Renting kimonos is more popular in Kyoto because it has a historical vibe and experience, especially in Gion (Kyoto’s geisha district). However, renting a kimono in Tokyo is extremely popular too, especially in Asakusa. I like to call Asakusa the “Kyoto of Tokyo” 😉
Wearing a yukata in the summer
A yukata is a more casual version of a kimono, made with cotton and is unlined. Most people wear it during the summer due to Japan’s sweltering temperatures. A yukata is also worn as a bathrobe for the onsens (hot springs) or in the ryokans and hotels offered. I wore a yukata as pajamas during my stay at Ryokan Sakura Urushitei in Kyoto. During the summer, most kimono rental shops in Japan rent out yukatas.
Our Experience with Renting with Kimono Rental Wargo
Cecilio and I rented our kimonos at Kimono Rental Wargo. It’s on the 4th floor of Tokyo Rakutenchi Asakusa, a mall in Asakusa (it’s a few floors above Uniqlo). I booked through Viator, which made it an easier process than directly through their website.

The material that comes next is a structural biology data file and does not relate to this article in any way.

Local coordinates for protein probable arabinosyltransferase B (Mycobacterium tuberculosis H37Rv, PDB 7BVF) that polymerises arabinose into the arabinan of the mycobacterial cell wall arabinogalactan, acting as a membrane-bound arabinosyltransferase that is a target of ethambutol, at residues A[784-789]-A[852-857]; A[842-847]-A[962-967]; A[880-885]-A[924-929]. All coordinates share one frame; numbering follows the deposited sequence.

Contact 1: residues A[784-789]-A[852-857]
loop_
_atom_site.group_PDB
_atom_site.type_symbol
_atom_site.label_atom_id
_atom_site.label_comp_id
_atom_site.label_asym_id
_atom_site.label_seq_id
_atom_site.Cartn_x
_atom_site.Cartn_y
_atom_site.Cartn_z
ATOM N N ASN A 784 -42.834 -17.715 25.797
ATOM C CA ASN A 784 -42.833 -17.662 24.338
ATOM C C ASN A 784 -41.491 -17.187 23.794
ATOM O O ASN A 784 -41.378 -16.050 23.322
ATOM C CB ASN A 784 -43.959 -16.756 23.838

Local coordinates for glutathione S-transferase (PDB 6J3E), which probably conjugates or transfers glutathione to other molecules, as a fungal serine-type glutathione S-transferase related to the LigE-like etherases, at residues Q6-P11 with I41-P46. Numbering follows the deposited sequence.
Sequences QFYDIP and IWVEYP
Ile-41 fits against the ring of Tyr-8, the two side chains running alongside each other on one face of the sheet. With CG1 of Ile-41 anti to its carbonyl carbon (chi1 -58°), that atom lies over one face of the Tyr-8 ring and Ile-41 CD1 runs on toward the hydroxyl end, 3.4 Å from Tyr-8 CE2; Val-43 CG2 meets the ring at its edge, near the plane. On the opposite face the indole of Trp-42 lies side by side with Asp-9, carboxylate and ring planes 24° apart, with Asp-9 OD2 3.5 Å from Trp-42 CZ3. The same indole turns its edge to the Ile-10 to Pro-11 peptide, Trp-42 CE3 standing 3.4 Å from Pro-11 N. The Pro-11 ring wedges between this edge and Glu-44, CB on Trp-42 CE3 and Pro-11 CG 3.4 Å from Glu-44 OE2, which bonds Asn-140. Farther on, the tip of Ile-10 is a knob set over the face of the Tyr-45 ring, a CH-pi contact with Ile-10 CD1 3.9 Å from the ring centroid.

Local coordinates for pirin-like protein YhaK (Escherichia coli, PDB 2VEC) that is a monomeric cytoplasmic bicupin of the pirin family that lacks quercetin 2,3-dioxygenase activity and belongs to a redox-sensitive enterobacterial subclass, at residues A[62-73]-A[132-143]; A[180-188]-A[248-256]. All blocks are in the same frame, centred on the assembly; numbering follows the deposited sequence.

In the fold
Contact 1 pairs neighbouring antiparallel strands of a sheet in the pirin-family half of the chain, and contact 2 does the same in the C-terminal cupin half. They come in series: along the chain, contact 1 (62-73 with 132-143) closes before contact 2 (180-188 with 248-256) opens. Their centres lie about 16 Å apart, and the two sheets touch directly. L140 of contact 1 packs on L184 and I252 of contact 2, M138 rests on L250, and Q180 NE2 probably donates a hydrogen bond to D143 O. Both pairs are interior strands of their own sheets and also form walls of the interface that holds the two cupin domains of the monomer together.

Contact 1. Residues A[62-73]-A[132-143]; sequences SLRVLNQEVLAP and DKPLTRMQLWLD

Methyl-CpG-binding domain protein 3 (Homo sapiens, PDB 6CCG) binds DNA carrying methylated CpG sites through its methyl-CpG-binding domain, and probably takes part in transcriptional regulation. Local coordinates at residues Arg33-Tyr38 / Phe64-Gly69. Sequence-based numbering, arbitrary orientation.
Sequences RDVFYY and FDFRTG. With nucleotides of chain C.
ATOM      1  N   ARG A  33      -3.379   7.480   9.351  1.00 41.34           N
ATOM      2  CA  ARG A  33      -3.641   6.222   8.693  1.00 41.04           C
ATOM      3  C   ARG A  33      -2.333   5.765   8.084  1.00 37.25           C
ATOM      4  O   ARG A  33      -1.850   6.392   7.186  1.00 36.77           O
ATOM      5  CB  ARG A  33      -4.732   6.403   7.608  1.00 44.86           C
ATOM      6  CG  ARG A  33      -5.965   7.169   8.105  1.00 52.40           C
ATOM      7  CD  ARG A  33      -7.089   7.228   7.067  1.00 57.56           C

I was a little worried about the sizing situation for me and Cecilio, especially with Japan’s much smaller clothing sizes. Thankfully, we were able to find kimonos in our size! I’m 5’4″ and I wear a size US 10/12 and a M or L, and there were still a handful of kimonos available for me.
One thing you need to know when visiting Japan is that not many people speak English, and the language barrier makes it challenging. I took two years of Japanese class in high school a looooong time ago, and I still struggled to communicate with the staff. Thankfully, one of the ladies and I could exchange conversation through Google Translate.
Actually, it was kinda funny and embarrassing that I picked out a kimono and she texted me saying, “I don’t think this one is going to fit you, can you please select another one?”